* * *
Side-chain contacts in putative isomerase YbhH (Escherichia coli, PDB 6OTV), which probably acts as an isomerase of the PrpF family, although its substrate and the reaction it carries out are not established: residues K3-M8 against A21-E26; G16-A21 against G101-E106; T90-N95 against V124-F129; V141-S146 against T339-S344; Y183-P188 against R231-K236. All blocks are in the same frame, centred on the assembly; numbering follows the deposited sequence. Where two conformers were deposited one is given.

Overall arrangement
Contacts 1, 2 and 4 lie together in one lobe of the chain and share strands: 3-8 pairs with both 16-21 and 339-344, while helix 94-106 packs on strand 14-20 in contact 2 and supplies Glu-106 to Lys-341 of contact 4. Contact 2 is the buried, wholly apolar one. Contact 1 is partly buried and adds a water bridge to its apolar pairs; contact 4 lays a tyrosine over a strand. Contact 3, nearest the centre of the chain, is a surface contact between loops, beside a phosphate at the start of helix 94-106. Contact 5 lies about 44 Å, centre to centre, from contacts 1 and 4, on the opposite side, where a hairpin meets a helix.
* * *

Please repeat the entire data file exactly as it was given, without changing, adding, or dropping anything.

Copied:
Side-chain contacts in putative isomerase YbhH (Escherichia coli, PDB 6OTV), which probably acts as an isomerase of the PrpF family, although its substrate and the reaction it carries out are not established: residues K3-M8 against A21-E26; G16-A21 against G101-E106; T90-N95 against V124-F129; V141-S146 against T339-S344; Y183-P188 against R231-K236. All blocks are in the same frame, centred on the assembly; numbering follows the deposited sequence. Where two conformers were deposited one is given.

Overall arrangement
Contacts 1, 2 and 4 lie together in one lobe of the chain and share strands: 3-8 pairs with both 16-21 and 339-344, while helix 94-106 packs on strand 14-20 in contact 2 and supplies Glu-106 to Lys-341 of contact 4. Contact 2 is the buried, wholly apolar one. Contact 1 is partly buried and adds a water bridge to its apolar pairs; contact 4 lays a tyrosine over a strand. Contact 3, nearest the centre of the chain, is a surface contact between loops, beside a phosphate at the start of helix 94-106. Contact 5 lies about 44 Å, centre to centre, from contacts 1 and 4, on the opposite side, where a hairpin meets a helix.